Goldsmiths academic receives MBE for uncovering hidden histories of Windrush women

A Goldsmiths academic was made an MBE at Windsor Castle by Princess Anne last week for her work in uncovering hidden histories of women from the Windrush generation.

The MBE marks 30 years of Rose Sinclair’s research into black women’s crafts. 

After accepting her award on March 6, she said: “I loved the experience of collecting the MBE and will treasure this day for years to come.”

Ms Sinclair joined Goldsmiths in 1998 on a research fellowship after gaining an MA in Textiles from Central St Martins. 

Through her research at the Lewisham-based university, Ms Sinclair unearthed what used to be known as Dorcas clubs.

Named after Dorcas – a woman in the bible known for her “good works and acts of mercy sewing clothes for the poor” – the clubs taught the destitute to become “makers of cloth”. 

Ms Sinclair joined Goldsmiths in 1998 on a research fellowship after gaining an MA in Textiles from Central St Martins (Picture: Goldsmiths University)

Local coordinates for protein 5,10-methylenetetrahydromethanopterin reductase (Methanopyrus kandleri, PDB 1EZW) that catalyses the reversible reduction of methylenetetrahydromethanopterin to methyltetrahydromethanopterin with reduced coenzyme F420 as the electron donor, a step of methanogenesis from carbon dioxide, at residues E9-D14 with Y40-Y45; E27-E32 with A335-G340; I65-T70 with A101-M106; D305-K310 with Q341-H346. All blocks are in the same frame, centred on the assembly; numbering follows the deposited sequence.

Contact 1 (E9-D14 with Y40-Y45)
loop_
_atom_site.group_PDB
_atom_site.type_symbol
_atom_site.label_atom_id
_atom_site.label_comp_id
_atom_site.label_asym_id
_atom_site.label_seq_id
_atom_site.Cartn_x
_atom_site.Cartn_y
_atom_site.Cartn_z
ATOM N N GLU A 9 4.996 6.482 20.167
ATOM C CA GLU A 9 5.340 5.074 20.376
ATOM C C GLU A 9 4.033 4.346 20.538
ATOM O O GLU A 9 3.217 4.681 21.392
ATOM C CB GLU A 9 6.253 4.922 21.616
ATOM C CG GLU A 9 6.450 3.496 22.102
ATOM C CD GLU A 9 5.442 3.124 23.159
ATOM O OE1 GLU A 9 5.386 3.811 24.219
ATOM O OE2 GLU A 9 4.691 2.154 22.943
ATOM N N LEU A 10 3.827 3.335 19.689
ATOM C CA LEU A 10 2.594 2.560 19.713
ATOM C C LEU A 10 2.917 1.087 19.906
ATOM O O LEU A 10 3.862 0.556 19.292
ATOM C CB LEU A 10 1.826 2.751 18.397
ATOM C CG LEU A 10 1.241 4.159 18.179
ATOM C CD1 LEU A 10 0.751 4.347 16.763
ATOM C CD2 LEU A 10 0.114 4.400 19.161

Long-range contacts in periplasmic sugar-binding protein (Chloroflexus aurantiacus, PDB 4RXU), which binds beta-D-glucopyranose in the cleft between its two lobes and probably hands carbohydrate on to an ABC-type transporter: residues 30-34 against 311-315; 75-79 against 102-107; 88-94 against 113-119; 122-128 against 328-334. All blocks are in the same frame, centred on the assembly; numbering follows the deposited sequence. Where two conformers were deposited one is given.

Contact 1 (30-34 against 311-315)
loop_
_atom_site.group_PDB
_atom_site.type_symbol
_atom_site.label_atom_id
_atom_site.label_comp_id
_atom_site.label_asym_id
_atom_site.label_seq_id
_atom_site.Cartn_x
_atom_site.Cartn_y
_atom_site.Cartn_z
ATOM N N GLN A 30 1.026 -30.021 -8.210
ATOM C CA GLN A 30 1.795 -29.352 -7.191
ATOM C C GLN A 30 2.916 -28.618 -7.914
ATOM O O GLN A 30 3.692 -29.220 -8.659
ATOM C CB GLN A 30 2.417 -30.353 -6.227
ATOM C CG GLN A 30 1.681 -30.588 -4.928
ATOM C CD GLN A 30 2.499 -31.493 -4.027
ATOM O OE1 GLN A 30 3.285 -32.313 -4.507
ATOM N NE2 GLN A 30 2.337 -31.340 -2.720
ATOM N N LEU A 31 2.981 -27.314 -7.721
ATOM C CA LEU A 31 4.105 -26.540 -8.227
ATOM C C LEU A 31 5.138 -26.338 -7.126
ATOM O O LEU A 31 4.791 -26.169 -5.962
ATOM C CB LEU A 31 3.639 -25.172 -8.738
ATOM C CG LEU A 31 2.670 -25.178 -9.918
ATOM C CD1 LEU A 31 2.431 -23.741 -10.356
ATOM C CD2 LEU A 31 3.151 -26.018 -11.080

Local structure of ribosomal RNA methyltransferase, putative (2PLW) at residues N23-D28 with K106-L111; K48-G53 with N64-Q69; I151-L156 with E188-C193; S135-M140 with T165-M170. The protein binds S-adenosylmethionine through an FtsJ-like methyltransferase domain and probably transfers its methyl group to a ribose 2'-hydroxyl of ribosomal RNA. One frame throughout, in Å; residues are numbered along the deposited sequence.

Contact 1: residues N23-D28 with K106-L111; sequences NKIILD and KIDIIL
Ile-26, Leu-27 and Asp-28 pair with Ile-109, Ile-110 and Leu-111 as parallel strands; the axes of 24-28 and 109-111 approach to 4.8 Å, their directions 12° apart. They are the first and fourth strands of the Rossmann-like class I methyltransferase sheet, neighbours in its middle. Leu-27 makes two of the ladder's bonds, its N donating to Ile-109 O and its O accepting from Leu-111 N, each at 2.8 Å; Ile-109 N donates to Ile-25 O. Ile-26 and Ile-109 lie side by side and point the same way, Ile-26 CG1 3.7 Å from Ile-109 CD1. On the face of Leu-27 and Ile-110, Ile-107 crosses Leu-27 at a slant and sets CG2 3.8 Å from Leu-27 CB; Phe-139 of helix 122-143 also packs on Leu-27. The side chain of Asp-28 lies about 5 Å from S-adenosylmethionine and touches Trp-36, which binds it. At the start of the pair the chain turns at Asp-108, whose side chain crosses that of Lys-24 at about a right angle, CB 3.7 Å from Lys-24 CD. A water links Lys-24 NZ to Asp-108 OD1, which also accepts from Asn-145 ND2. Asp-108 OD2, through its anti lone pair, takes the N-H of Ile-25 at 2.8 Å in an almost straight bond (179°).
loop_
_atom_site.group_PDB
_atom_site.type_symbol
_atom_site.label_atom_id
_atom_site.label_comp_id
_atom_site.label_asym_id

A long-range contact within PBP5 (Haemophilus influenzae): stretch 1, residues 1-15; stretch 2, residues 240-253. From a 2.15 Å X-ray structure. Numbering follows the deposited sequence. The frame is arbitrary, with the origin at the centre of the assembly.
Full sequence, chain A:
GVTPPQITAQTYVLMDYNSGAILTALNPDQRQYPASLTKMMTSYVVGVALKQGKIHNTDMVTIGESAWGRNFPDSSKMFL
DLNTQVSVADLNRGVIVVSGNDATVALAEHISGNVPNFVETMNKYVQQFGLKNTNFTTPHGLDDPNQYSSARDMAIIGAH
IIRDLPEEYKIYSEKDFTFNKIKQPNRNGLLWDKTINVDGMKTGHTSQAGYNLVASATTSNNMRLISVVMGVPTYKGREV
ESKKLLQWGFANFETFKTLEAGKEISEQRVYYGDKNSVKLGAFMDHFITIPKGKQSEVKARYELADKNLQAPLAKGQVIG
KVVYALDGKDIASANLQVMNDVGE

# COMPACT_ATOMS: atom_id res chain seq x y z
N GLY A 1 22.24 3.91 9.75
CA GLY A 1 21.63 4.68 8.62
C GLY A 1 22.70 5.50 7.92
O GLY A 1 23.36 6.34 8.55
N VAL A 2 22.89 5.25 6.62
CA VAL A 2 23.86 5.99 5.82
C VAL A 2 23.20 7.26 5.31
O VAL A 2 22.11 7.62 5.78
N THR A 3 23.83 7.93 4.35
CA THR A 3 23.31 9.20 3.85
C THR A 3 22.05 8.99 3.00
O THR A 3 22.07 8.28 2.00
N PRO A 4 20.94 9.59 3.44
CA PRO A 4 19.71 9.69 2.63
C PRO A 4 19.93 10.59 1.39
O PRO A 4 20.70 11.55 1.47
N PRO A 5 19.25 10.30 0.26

Ms Sinclair said: “Through missionaries Dorcas translated to the new world and were later conveyed in the re-passage of Caribbean immigrants arriving in the UK. 

“Women found a sense of how-to craft, to exchange knowledge and found a space where they could talk to each other about how to find a job, a house and how to decorate a space.” 

Until Ms Sinclair’s research this history of black women and their crafting culture was “invisible”.

“We didn’t know those stories of black women doing craft, but we are beginning to now”, she said. 

Pictured top: Rose Sinclair accepting her MBE at Windsor Castle on March 6 (Picture: Goldsmiths University)

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